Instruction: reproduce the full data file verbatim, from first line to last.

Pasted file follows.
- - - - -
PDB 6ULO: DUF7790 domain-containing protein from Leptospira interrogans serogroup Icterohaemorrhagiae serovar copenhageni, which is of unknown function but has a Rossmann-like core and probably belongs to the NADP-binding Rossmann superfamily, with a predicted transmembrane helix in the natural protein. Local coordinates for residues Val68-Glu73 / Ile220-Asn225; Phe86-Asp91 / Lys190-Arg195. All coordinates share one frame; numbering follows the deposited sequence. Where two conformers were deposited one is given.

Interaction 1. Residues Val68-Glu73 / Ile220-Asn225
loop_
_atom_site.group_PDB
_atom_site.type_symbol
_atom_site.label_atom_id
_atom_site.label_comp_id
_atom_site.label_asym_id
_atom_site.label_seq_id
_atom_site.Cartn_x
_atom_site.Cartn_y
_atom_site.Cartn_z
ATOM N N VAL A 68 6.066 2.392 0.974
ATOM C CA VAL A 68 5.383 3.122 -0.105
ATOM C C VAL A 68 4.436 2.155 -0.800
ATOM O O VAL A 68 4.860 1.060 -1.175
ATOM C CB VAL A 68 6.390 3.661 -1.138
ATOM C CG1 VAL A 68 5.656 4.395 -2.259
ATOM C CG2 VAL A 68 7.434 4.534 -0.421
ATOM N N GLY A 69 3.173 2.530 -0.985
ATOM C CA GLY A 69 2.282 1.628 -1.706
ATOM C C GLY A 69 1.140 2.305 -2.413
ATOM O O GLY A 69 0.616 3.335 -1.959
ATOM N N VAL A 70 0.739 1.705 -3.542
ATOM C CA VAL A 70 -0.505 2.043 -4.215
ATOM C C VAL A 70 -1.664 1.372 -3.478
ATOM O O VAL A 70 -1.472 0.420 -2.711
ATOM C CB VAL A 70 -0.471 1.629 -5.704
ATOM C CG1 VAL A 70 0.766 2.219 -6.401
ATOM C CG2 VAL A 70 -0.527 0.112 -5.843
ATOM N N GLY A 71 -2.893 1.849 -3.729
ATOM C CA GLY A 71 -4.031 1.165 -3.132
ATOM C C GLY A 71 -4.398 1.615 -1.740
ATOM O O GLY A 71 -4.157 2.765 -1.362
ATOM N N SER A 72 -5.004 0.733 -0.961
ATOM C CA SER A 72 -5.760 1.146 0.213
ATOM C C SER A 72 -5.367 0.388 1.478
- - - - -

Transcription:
PDB 6ULO: DUF7790 domain-containing protein from Leptospira interrogans serogroup Icterohaemorrhagiae serovar copenhageni, which is of unknown function but has a Rossmann-like core and probably belongs to the NADP-binding Rossmann superfamily, with a predicted transmembrane helix in the natural protein. Local coordinates for residues Val68-Glu73 / Ile220-Asn225; Phe86-Asp91 / Lys190-Arg195. All coordinates share one frame; numbering follows the deposited sequence. Where two conformers were deposited one is given.

Interaction 1. Residues Val68-Glu73 / Ile220-Asn225
loop_
_atom_site.group_PDB
_atom_site.type_symbol
_atom_site.label_atom_id
_atom_site.label_comp_id
_atom_site.label_asym_id
_atom_site.label_seq_id
_atom_site.Cartn_x
_atom_site.Cartn_y
_atom_site.Cartn_z
ATOM N N VAL A 68 6.066 2.392 0.974
ATOM C CA VAL A 68 5.383 3.122 -0.105
ATOM C C VAL A 68 4.436 2.155 -0.800
ATOM O O VAL A 68 4.860 1.060 -1.175
ATOM C CB VAL A 68 6.390 3.661 -1.138
ATOM C CG1 VAL A 68 5.656 4.395 -2.259
ATOM C CG2 VAL A 68 7.434 4.534 -0.421
ATOM N N GLY A 69 3.173 2.530 -0.985
ATOM C CA GLY A 69 2.282 1.628 -1.706
ATOM C C GLY A 69 1.140 2.305 -2.413
ATOM O O GLY A 69 0.616 3.335 -1.959
ATOM N N VAL A 70 0.739 1.705 -3.542
ATOM C CA VAL A 70 -0.505 2.043 -4.215
ATOM C C VAL A 70 -1.664 1.372 -3.478
ATOM O O VAL A 70 -1.472 0.420 -2.711
ATOM C CB VAL A 70 -0.471 1.629 -5.704
ATOM C CG1 VAL A 70 0.766 2.219 -6.401
ATOM C CG2 VAL A 70 -0.527 0.112 -5.843
ATOM N N GLY A 71 -2.893 1.849 -3.729
ATOM C CA GLY A 71 -4.031 1.165 -3.132
ATOM C C GLY A 71 -4.398 1.615 -1.740
ATOM O O GLY A 71 -4.157 2.765 -1.362
ATOM N N SER A 72 -5.004 0.733 -0.961
ATOM C CA SER A 72 -5.760 1.146 0.213
ATOM C C SER A 72 -5.367 0.388 1.478